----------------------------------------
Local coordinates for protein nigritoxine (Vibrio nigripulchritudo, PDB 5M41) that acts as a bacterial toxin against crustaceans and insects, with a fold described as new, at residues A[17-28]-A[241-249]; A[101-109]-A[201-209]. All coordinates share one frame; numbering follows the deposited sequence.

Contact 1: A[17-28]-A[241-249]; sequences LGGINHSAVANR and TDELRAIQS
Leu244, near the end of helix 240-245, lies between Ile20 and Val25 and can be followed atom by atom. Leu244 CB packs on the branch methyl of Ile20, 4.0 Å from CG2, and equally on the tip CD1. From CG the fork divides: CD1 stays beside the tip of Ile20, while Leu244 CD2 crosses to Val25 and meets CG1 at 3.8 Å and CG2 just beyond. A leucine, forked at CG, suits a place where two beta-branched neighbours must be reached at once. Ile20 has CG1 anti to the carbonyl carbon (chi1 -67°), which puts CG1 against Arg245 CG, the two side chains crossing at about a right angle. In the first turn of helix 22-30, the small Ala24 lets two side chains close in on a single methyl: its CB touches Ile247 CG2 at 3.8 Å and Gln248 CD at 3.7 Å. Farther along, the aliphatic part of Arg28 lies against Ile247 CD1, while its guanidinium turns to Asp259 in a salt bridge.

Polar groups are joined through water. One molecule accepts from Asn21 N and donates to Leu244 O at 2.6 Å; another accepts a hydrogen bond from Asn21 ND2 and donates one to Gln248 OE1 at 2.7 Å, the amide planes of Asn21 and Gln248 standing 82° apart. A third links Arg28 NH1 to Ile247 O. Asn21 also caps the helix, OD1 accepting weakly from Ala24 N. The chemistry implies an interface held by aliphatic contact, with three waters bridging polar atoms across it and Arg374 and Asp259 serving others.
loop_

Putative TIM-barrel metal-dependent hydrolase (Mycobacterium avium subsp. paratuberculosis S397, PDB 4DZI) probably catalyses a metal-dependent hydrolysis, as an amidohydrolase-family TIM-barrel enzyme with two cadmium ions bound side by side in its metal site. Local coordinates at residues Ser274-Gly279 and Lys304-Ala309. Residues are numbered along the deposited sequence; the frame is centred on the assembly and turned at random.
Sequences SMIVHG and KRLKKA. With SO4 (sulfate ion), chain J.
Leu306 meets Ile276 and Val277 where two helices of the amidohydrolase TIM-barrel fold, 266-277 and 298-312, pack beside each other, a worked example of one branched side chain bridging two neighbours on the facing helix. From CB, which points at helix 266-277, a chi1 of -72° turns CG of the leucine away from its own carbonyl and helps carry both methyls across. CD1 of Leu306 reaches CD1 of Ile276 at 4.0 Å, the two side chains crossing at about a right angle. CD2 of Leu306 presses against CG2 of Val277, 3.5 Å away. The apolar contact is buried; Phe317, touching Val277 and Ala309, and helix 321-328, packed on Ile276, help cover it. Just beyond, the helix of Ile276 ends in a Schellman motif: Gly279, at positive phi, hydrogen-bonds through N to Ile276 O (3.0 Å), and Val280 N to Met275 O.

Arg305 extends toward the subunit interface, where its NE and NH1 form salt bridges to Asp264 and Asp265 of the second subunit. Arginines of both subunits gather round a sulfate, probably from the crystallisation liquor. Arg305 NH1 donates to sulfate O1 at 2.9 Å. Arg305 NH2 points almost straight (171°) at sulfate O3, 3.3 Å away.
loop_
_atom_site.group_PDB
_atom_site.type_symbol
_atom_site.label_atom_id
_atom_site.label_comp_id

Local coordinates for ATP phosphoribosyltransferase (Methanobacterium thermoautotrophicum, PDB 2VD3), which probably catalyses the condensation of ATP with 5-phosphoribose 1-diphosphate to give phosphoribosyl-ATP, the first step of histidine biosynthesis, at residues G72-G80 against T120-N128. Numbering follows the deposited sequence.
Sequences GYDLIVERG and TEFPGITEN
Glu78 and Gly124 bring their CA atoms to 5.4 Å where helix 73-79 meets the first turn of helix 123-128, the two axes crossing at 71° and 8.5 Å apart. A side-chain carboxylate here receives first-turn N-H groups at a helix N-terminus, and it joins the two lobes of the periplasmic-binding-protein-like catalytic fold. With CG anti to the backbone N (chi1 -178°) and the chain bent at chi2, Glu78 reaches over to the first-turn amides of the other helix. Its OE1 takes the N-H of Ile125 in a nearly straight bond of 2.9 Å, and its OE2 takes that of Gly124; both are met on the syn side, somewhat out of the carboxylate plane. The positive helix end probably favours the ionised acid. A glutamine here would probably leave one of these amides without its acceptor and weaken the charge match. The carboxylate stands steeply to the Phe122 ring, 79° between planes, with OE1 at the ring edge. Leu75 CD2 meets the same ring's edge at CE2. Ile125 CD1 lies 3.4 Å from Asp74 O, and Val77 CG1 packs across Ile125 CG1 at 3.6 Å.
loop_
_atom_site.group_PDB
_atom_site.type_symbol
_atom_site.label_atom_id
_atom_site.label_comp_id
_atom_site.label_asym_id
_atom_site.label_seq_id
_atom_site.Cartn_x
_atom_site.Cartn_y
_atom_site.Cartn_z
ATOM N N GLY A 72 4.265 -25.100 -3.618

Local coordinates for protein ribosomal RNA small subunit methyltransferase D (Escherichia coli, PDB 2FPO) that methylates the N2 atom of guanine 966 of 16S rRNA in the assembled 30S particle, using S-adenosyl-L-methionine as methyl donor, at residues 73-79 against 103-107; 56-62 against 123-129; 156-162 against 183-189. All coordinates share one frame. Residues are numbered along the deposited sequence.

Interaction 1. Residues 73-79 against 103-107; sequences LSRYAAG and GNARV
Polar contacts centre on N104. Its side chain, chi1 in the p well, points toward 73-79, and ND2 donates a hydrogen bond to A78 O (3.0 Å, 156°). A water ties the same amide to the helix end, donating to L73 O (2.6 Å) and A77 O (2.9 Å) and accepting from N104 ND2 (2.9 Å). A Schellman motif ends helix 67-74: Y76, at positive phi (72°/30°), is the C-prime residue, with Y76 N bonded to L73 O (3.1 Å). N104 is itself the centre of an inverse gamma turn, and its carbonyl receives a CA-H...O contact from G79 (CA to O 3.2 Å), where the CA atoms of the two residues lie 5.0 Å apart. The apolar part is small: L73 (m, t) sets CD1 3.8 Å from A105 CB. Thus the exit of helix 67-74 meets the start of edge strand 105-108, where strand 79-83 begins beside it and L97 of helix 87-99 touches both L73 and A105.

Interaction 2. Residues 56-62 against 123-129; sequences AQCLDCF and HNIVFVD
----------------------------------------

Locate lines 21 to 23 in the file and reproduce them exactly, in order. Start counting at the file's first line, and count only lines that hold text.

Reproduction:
_atom_site.label_atom_id
_atom_site.label_comp_id
_atom_site.label_asym_id